Such blocking patterns may be a manifestation of the polar vortex disruption and favor colder and stormier weather in the eastern U.S. and parts of Europe.
“Eventually we do think this blocking will set up,” Ventrice said. “I would not give up on winter.”

December 5, 2018

In The US Rich Minority Rules Through The Senate and Needs To be Abolished as in Wyyoming 1/2 Mil Same Power As New York 20 Mil

One question answers it all: What does the Senate do with its two senators per state and 6 years minimum power that the House with its 435 members in two years minimum power not able to do? Nothing but obstruct..please think about this. I know the senators are not going to vote themselves out of a job but americans could, And the senators could always be mix in with the house with the same power.

Usually what ever the house passes no matter how good,  the senate can just not even bring it to a vote even if it had enough votes in the senate itself to pass the legislation.
The house can't impechor pass legislation the senate dissaproves. The health benefits and the salary of these guys will save us enough to make every hungry family in america have a meal. 
For now, A bill that passes the house should get a vote in the senate.      Adam🦊
These are not just the beliefs of this blog but the belief of the longest living member of Congress:

The senate considerably dilutes the voting power of African-Americans and Latinos and Asians to a degree that should be unacceptable in polite company

 {{An Atlantic excerpt from his new memoir}}
The end of minority rule in our legislative and executive branches. The Great Compromise, as it was called when it was adopted by the Constitution’s Framers, required that all states, big and small, have two senators. The idea that Rhode Island needed two U.S. senators to protect itself from being bullied by Massachusetts emerged under a system that governed only 4 million Americans.
Today, in a nation of more than 325 million and 37 additional states, not only is that structure antiquated, it’s downright dangerous. California has almost 40 million people, while the 20 smallest states have a combined population totaling less than that. Yet because of an 18th-century political deal, those 20 states have 40 senators, while California has just two. These sparsely populated, usually conservative states can block legislation supported by a majority of the American people. That’s just plain crazy.
The math is even starker when you look at places like Wyoming and Vermont, each of which has fewer people in the entire state (575,000 and 625,000, respectively) than does the Twelfth Congressional District of Michigan, which I last represented and whose more than 700,000 residents are now in the hands of my wife, Debbie. She fights her heart out for them every single day. Yet her efforts are often stymied simply because it is understood that even should a good bill make it through the hyper-partisan House, it will die a quiet death in the Senate because of the disproportionate influence of small states.
With my own eyes, I’ve watched in horror and increasing anger as that imbalance in power has become the primary cause of our national legislative paralysis. In primaries, the vocal rump of a minority of obnoxious asses can hold the entire country hostage to extremist views. This insanity has sent true public servants fleeing for the exits. The Electoral College has the same structural flaw. Along with 337 of my colleagues, I voted in 1969 to amend the Constitution to abolish it. Twice in the past 18 years, we’ve seen the loser of the popular vote become president through the Electoral College formula, which gives that same disproportionate weight to small states, each of which gets two automatic votes for its two senators.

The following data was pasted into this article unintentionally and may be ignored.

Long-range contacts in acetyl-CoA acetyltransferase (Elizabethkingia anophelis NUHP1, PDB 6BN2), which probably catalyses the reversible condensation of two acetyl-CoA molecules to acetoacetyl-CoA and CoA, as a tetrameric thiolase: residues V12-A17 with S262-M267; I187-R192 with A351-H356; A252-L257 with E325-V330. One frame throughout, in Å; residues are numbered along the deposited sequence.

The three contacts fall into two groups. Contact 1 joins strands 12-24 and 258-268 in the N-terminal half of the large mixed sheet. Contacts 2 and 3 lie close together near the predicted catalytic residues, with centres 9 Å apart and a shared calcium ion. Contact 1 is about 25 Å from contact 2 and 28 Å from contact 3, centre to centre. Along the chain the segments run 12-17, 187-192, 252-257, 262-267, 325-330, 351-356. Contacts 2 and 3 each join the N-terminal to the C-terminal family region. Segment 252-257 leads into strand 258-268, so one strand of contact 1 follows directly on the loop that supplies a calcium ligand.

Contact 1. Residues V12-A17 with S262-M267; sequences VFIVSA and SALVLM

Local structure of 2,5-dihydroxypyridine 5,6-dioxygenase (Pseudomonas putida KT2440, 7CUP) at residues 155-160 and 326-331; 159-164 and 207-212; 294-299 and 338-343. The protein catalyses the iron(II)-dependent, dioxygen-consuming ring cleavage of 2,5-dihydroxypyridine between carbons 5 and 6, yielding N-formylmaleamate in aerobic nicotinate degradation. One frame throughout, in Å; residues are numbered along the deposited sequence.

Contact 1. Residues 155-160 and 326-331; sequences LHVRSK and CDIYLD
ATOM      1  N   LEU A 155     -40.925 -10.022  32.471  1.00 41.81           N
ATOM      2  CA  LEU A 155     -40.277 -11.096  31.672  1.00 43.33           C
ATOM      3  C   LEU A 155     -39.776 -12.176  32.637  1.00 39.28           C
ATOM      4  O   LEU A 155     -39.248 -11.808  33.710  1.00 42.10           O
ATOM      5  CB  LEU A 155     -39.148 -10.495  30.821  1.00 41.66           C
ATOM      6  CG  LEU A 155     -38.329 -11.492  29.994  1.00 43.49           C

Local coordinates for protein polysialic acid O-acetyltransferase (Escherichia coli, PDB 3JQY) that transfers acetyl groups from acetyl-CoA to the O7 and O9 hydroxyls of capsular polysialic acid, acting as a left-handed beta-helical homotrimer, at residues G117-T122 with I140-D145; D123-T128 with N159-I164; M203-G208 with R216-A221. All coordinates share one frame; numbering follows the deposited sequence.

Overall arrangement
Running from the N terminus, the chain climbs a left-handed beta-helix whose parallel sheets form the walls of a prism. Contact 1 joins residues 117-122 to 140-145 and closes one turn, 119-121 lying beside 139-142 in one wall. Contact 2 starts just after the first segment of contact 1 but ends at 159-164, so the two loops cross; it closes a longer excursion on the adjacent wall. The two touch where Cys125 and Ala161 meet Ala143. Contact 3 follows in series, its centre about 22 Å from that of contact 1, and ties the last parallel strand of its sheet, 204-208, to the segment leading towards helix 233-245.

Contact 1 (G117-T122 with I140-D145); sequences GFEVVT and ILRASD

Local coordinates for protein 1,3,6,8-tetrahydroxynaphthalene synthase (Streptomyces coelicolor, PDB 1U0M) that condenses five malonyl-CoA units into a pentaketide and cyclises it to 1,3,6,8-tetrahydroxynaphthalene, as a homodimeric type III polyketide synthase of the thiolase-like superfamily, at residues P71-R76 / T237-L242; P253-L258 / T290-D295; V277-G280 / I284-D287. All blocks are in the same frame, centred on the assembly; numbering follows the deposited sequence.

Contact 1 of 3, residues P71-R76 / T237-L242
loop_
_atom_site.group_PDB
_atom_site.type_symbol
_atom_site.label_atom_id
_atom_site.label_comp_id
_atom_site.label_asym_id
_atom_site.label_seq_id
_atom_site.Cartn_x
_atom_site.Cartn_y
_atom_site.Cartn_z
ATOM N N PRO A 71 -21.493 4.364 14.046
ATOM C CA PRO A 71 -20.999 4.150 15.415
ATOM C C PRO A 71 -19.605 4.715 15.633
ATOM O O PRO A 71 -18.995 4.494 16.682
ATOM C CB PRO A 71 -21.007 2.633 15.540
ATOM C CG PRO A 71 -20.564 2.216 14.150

My friend Norm Ornstein, a resident scholar at the American Enterprise Institute, sees a demographic shift coming that will effectively transform us into two countries. He tells me that “in 2050, 70 percent of Americans will be living in just 15 states. That 70 percent will then have 30 senators, and the remaining 30 percent of the people, mainly those living in the smallest and poorest states, will have 70 senators.”
How do we fix this? Practically speaking, it will be very difficult, given the specific constitutional protection granted these small states to veto any threat to their outsize influence.
There is a solution, however, that could gain immediate popular support: Abolish the Senate. At a minimum, combine the two chambers into one, and the problem will be solved. It will take a national movement, starting at the grassroots level, and will require massive organizing, strategic voting, and strong leadership over the course of a generation. But it has a nice ring to it, doesn’t it? “Abolish the Senate.” I’m having blue caps printed up with that slogan right now. They will be made in America.
The protection of an independent press. This is where the Founding Fathers got it exactly right. Jefferson said, “Were it left to me to decide whether we should have a government without newspapers, or newspapers without a government, I should not hesitate a moment to prefer the latter.”
Trump has said of reporters, “I would never kill them, but I do hate them. And some of them are such lying, disgusting people.”
My father started out life as a cub reporter for the Detroit Free Press. He always believed that journalism was a tremendously honorable profession. We cannot restore respect to our institutions of government until we put an end to the systematic attacks on journalism that have become prevalent. The playbook is simple: Lie. Repeat the lie. Then attack the journalists who expose those lies as being liars themselves—or, in modern parlance, “promoters of fake news.” The Nazis’ propaganda minister, Joseph Goebbels, replaced journalism with state-run propaganda and created a political climate based on fear and falsehoods.